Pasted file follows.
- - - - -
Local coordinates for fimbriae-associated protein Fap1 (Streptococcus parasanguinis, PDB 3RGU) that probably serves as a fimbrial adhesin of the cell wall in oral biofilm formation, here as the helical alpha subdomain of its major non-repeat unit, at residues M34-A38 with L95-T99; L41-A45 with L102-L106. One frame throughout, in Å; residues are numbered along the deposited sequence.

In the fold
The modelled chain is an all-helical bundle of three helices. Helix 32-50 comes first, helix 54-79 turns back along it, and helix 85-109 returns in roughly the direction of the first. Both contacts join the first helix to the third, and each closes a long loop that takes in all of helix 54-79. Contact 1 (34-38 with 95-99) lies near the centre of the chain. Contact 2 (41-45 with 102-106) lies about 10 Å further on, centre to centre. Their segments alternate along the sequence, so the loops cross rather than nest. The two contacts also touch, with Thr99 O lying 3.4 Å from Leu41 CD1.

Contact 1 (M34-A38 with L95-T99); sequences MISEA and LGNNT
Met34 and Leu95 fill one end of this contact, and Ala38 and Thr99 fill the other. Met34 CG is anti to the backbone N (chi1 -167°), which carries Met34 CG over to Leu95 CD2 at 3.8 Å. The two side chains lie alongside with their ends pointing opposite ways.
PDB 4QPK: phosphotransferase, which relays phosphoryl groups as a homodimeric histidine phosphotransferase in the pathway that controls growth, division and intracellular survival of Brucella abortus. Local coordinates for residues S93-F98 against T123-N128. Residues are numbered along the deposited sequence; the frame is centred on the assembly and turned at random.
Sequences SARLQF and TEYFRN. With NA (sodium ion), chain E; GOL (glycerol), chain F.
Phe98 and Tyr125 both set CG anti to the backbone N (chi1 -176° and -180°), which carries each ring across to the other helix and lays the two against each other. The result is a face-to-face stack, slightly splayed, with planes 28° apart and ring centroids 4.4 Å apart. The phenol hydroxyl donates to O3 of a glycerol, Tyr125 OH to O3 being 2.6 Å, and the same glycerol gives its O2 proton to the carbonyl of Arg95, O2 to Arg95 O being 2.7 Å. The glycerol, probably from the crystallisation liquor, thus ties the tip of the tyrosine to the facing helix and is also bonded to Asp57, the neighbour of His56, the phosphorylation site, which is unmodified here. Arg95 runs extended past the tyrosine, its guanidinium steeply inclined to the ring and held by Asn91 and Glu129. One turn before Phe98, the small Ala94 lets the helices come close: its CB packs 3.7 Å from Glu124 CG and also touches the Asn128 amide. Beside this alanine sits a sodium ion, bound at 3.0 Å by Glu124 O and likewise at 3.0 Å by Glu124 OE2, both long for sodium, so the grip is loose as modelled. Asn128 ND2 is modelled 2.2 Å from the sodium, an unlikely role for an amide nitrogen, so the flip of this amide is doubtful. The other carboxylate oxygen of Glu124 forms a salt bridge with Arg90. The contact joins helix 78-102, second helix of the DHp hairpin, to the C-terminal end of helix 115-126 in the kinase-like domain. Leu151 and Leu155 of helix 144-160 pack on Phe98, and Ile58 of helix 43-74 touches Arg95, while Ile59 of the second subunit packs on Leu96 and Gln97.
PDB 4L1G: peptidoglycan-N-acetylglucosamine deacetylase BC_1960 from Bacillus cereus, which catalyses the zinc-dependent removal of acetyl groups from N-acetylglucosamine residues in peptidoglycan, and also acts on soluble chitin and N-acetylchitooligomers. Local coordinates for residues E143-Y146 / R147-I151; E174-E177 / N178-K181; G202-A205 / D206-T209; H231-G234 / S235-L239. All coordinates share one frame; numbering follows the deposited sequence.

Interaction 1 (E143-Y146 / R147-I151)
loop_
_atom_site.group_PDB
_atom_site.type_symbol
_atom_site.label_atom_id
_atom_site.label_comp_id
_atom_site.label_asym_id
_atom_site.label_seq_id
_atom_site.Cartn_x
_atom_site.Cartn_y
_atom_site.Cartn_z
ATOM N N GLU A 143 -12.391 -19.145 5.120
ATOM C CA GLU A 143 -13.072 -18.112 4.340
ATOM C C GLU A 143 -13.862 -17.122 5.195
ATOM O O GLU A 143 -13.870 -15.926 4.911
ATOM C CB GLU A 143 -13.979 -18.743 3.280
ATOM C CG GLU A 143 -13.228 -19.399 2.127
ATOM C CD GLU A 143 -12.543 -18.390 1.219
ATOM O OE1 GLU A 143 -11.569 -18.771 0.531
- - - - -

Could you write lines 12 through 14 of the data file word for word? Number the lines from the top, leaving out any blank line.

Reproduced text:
_atom_site.group_PDB
_atom_site.type_symbol
_atom_site.label_atom_id